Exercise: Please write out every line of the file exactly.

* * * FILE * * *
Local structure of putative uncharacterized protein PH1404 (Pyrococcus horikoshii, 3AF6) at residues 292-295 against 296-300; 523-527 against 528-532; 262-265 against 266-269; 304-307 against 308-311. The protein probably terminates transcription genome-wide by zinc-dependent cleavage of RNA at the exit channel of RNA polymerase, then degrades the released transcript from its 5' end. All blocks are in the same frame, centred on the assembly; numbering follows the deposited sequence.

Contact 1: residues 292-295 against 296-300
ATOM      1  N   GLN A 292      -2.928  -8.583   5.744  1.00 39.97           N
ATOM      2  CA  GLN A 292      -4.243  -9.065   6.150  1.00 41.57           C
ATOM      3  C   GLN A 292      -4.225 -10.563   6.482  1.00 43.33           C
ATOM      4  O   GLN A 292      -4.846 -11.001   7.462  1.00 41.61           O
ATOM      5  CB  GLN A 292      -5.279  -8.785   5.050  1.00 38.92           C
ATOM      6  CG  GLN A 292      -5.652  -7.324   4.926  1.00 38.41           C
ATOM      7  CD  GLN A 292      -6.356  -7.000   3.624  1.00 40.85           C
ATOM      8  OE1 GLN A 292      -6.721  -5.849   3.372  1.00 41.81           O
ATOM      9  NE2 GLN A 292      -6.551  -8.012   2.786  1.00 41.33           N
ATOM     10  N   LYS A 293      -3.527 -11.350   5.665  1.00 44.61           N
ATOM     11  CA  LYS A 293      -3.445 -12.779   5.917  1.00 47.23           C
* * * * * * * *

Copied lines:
Local structure of putative uncharacterized protein PH1404 (Pyrococcus horikoshii, 3AF6) at residues 292-295 against 296-300; 523-527 against 528-532; 262-265 against 266-269; 304-307 against 308-311. The protein probably terminates transcription genome-wide by zinc-dependent cleavage of RNA at the exit channel of RNA polymerase, then degrades the released transcript from its 5' end. All blocks are in the same frame, centred on the assembly; numbering follows the deposited sequence.

Contact 1: residues 292-295 against 296-300
ATOM      1  N   GLN A 292      -2.928  -8.583   5.744  1.00 39.97           N
ATOM      2  CA  GLN A 292      -4.243  -9.065   6.150  1.00 41.57           C
ATOM      3  C   GLN A 292      -4.225 -10.563   6.482  1.00 43.33           C
ATOM      4  O   GLN A 292      -4.846 -11.001   7.462  1.00 41.61           O
ATOM      5  CB  GLN A 292      -5.279  -8.785   5.050  1.00 38.92           C
ATOM      6  CG  GLN A 292      -5.652  -7.324   4.926  1.00 38.41           C
ATOM      7  CD  GLN A 292      -6.356  -7.000   3.624  1.00 40.85           C
ATOM      8  OE1 GLN A 292      -6.721  -5.849   3.372  1.00 41.81           O
ATOM      9  NE2 GLN A 292      -6.551  -8.012   2.786  1.00 41.33           N
ATOM     10  N   LYS A 293      -3.527 -11.350   5.665  1.00 44.61           N
ATOM     11  CA  LYS A 293      -3.445 -12.779   5.917  1.00 47.23           C